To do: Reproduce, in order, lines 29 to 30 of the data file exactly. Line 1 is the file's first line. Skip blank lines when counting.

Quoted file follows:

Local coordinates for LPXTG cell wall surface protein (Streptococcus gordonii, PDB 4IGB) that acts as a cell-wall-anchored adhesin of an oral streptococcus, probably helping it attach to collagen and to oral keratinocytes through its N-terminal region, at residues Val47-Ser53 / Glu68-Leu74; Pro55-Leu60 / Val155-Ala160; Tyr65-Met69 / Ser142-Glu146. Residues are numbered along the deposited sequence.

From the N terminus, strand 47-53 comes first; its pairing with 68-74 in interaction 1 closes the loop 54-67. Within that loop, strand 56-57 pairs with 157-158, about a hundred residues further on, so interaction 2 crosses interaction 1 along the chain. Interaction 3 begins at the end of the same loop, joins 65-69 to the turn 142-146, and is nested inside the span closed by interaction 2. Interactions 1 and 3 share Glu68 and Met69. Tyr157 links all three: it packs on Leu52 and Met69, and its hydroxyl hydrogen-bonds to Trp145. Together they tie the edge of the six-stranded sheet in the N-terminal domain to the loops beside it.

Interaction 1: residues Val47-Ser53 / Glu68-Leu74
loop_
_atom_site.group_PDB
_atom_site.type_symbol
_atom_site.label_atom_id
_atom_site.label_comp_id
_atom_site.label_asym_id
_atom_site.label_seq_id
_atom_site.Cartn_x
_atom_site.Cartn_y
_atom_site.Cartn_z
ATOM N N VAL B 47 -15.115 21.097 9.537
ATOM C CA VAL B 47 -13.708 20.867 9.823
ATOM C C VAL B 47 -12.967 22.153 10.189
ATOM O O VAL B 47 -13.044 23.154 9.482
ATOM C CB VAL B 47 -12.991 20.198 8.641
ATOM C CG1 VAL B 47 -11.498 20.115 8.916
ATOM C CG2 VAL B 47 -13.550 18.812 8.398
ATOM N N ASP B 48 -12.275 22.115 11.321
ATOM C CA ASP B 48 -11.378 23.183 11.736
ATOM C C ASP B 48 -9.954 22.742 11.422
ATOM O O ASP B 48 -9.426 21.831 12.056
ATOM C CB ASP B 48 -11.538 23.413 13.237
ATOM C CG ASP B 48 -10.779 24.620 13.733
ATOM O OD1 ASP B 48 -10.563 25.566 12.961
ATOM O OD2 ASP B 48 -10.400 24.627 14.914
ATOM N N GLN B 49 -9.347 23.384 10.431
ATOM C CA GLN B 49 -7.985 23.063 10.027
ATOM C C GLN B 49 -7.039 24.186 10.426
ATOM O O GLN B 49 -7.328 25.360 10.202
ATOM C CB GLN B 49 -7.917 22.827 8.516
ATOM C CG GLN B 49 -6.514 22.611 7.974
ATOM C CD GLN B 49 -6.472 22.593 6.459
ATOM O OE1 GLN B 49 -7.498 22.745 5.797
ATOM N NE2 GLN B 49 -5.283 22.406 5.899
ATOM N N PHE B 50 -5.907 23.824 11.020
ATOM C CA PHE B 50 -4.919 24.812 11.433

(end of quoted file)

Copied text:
ATOM N N GLN B 49 -9.347 23.384 10.431
ATOM C CA GLN B 49 -7.985 23.063 10.027